Or, consider the one a couple of months later that surveyed 723 flight attendants to find out if they had ever seen someone using an e-cig on a plane or in an airport. Unsurprisingly, quite a few had. The 'objective' Tobacco Control then leapt to the unrelated conclusion that "allowing e-cigarette use in smoke-free places undermines the denormalisation of cigarette smoking" and that "given the growing evidence around passive vaping (yes, really - DP) and air quality associated with e-cigarette use, banning e-cigarettes on aeroplanes and in airports is a needed step-forward for the protection of both passengers and crew.".

Or how about the detached and not at all unhinged Australian Tobacco Control editor who said this in February last year?

Or we could scroll on to September last year where this bizarre research was published by Tobacco Control.
Use of electronic cigarettes in smoke-free environments 
Only 2.5% of those who used e-cigarettes in smoke-free environments reported negative reactions from other people.  
CONCLUSIONS: E-cigarette use in smoke-free environments was common, suggesting that most e-cigarette users do not consider smoke-free laws to apply to e-cigarettes. Explicit laws should be considered if jurisdictions want to prohibit e-cigarette use in public places.
Don't forget the study in October, too, which claimed to have found a miraculous reduction in heart attacks and hospital admissions following a smoking ban in São Paulo despite the data showing quite the opposite.

And, to bring us bang up to date, the claim made in Tobacco Control this month that vaping is “a one-way bridge to cigarette smoking among youth". Never mind that the research actually showed that - out of 347 non-smoking youngsters - they could only find four who had vaped and then smoked up to two (yes, 2!) cigarettes in the following year, and not a single youth who had gone on to become a regular smoker.

We could go on and on. How impossible heart attack 'miracle' junk studies are routinely to be seen in Tobacco Control but studies saying that plain packs "do not change smoking behaviour" will not make the cut. How fantasy nonsense follows incompetent wibbling follows bare-faced lies into the pages of Tobacco Control, unstemmed by any meaningful peer review, immune to reality, and unhampered by shame or embarrassment.

Yet Ruth and her colleagues seem to be saying that these things should only be tackled in the sterile atmosphere of the BMJ's 'Rapid Responses' facility where they can decide which remarks to allow and which humiliating junk debunking to suppress. In fact, so irritated are they at individuals having their say without the control part of tobacco control being able to stop it, that their (rather predictable) response is to withdraw even further into their echo chamber. They've thrown the toys, spat the dummy, and now want their ball back.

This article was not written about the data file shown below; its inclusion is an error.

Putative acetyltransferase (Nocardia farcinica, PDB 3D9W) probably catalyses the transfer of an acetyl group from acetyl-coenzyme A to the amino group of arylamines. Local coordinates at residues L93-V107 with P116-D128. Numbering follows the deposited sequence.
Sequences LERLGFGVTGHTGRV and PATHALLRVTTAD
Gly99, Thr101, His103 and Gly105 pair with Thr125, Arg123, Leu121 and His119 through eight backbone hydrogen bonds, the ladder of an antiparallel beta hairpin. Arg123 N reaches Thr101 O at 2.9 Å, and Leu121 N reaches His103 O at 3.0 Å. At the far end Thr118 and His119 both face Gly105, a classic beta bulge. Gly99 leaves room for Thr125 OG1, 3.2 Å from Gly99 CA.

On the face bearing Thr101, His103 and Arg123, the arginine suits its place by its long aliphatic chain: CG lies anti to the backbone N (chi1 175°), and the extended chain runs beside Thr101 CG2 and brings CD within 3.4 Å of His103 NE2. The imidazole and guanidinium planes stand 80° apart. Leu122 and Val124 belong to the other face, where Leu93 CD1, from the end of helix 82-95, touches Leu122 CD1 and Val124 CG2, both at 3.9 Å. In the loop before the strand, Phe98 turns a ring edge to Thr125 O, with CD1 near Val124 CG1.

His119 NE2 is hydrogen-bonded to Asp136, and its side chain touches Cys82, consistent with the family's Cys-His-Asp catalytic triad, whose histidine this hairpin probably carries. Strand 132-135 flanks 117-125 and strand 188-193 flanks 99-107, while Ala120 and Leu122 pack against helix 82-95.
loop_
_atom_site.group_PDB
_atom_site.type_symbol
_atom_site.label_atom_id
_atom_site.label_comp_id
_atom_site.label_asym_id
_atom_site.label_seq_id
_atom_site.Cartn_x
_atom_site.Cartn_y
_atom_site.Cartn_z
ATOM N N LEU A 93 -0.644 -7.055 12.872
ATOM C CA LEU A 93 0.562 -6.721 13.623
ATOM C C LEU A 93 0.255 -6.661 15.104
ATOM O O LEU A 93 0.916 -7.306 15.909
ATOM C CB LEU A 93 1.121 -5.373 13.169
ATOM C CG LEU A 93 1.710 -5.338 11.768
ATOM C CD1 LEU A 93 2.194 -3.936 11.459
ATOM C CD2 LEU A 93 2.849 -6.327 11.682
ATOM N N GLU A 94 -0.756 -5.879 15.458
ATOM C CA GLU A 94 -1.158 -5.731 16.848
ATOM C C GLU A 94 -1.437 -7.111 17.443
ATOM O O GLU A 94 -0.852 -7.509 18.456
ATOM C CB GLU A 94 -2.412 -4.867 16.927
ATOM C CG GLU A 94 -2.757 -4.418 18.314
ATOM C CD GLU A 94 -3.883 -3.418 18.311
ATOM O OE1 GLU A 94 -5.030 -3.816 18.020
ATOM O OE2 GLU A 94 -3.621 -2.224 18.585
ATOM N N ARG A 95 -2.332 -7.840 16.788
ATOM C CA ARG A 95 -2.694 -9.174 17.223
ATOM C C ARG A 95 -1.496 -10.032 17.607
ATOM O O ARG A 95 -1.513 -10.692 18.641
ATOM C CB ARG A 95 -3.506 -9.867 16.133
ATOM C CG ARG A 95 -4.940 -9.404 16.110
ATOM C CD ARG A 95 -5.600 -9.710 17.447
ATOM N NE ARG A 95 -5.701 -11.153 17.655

As a result of discussion about these issues, the Tobacco Control editorial team has now established a policy that editors will not respond to external blog posts or social media messages about specific studies.
If you've ever tried to engage with a tobacco controller on Twitter, you might look at the length of your block list and piss yourself laughing that they claim to even bother responding on social media at all. But this seems to say that - with the intense amount of execrable bullshit they've been publishing of late - they are feeling the heat and officially removing themselves from the kitchen.

Yesterday's article, funny as it is, tells you quite a lot about the mindset of those at Tobacco Control. They like having the microphone; you are to be spoken to from on high, not to wrestle the microphone from their grasp and go doing your own thing. They do the telling, you do the listening, and if you want to criticise it must be done in the way they direct you to or you are not to be listened to at all.

It's never been about health, and the biased and deceitful pages of Tobacco Control have never been about truth. Objectivity? There's never been any. Credibility? Do me a favour.


Further reading on this subject here:

Editors of Tobacco Control admit they publish indefensible junk science - Carl Phillips
Tobacco Control Journal: There Can Be No Legitimate Discussion of Our Articles Without Our Permission - Michael Siegel
Denial of the Echo Chamber - Facts Do Matter
Hey Ruth. This one is for you. - Storm
Open Letter to Ruth Malone - Facts Do Matter (Guest)